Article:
Wyandotte Municipal Services

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Wyandotte Municipal Services
Non-Profit, Consumer-Owned
Industry Electric, Water, Telecommunications
Founded 1889 in Wyandotte, Michigan, USA
Headquarters Wyandotte, Michigan, USA
Key people
Roderick J. Lesko[2]
General Manager
Products Electric Service, Broadband Internet, VoIP, Water Services
Website www.wyan.org

Wyandotte Municipal Services is a not-for-profit service provider located in Wyandotte, Michigan. The services that WMS provides are electric, cable telecommunications, and water supply and treatment to the City of Wyandotte. WMS was created by local residents more than 100 years ago. The City of Wyandotte, Michigan is the only community to own and operate its own power plant, water treatment plant, and cable TV headend.

Electric Services[edit]

Wyandotte Power plant

In December 1889, the Wyandotte Electric Light Company initially provided street lighting and electric service for the city.[3] At this time, the company was a for-profit entity. After a few years, residents voted to create a municipal electric utility.[4]

Currently, WMS is one of the 41 public power systems in Michigan and one of 2,000 public power systems in the United States. The electric system alone generates $22.2 million in revenues, and sold 282 million kilowatt-hours in the year 2001. It is a member of the American Municipal Power-Ohio.[5]

Peak electric demands, which occur during the summer, span from 65 to 70 megawatts. The electric system has three sources of supply to provide reliable, and most economical service:

  • A 70-megawatt municipal power plant
  • A 28-megawatt interconnection with Detroit Edison's 40,000-volt transmission system
  • A 98-megawatt interconnection with Detroit Edison's 120,000-volt transmission system

Wyandotte Municipal Power Plant[edit]

The Wyandotte municipal power plant has three boilers and four generators. Types of fuels that are consumed are coal, natural gas and tire derived fuel (TDF). TDF is more efficient than coal, has a higher BTU value than coal, and is about half the price of coal. It produces nearly the same emissions. 95% of ash produced at the power plant becomes recycled materials like cement, and is used in steel production. 13,000 tons of TDF (which is the equivalent of 2.6 million tires) were used at the power plant in 2001.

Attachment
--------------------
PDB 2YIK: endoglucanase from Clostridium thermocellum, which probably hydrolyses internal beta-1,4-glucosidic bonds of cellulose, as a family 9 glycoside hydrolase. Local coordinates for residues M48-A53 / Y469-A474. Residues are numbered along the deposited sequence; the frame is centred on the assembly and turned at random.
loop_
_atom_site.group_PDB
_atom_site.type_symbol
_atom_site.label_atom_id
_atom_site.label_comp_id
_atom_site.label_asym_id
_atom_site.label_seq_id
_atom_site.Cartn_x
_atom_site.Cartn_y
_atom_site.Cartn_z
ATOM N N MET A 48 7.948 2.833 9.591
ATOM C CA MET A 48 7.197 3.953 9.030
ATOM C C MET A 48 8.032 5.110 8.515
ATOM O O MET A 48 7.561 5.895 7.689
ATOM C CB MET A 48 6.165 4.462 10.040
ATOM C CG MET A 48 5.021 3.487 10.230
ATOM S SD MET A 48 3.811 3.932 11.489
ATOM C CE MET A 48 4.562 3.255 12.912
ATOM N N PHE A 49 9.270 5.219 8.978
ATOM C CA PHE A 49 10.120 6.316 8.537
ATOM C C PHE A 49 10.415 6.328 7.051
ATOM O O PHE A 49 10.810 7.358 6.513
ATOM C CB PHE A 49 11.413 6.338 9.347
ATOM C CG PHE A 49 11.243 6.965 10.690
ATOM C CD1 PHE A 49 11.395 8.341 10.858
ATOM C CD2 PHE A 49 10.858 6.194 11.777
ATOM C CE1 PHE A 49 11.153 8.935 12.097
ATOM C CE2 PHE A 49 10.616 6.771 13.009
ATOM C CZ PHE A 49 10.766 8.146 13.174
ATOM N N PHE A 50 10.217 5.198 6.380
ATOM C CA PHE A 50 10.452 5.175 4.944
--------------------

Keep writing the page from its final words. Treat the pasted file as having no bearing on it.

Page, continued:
Wyandotte Municipal Electric Distribution System[edit]

The electric distribution system is separate from that of the surrounding areas. WMS owns its own lines, which in turn, are connected to the municipal power plant. They consist of 12.5 miles (20.1 km) of 69,000-volt transmission lines and 75.3 miles (121.2 km) of 13,200-volt and 4,800-volt distribution lines. Also, without additional charge, WMS maintains street lighting in the community.

Wyandotte has a program installing solar panel around the city.

Cable Television Services[edit]

A billboard advertising the cable television service, now branded as Wyandotte Cable.

In 1981, local residents created the Wyandotte Municipal Telecommunications utility to provide cable television. Cable television was installed in the first Wyandotte homes in January 1983. Among the original channels carried on the Wyandotte system included most of the local Detroit-Windsor, Ontario broadcast stations, plus Toledo, Ohio PBS station WGTE-TV (still carried to this date) and then-superstations WOR-TV out of New York City and WTBS out of Atlanta.[6] High-speed Internet service was first made available in 2001. A total of 9,972 cable TV customers, and 1,815 high-speed internet customers. The telecommunications system alone generates $4.4 million annually.[7]

The system consists of:

The system contributes five percent of gross revenue to the city’s general fund. The system is up-to-date. It was rebuilt from the headend to the consumer in 1998. The system converted to digital in 2014, coinciding with a rebranding into Wyandotte Cable. Again, WMS also owns the lines and they are separate from surrounding communities. It consists of:

  • 25-miles of fiber optic lines
  • 72-miles of coaxial cable

The system has its benefits over the other communities, both in monthly service charges and in customer service.

Water Services[edit]

WMS administrative offices and studio

Local residents also created the Wyandotte municipal water utility for fire protection, and also a safe source of drinking water. The utility has 11,142 consumers, and $2.4 million alone in revenue. 1.86 billion US gallons (7,000,000 m3) of water were used in 2001.

Wyandotte Municipal Water Treatment Plant[edit]

Wyandotte is the only downriver community that owns and operates a water treatment plant. The Wyandotte municipal water treatment plant can produce up to 15 million US gallons (57,000 m3) of water per day.[8] The community's water source is the Detroit River, and the treatment process consists of:

  • Screen or remove debris
  • Add alum for coagulation of suspended particles
  • Add chlorine for disinfection
  • Add phosphate for stabilization
  • Remove all suspended particles through filtration
  • Add fluoride to prevent tooth decay

Wyandotte Municipal Water Distribution System[edit]

The municipal water system is again separate then that of surrounding areas. The system consists of:

  • 110 miles (180 km) of water mains ranging from 4 inches (100 mm) to 30 inches (760 mm) in diameter.
  • 850 fire hydrants
  • 500,000-US-gallon (1,900,000 L) water tower located in the south end of town
  • 4.5 million US gallons (17,000 m3) of storage at ground level for peak demand and fire fighting.

External links[edit]

References[edit]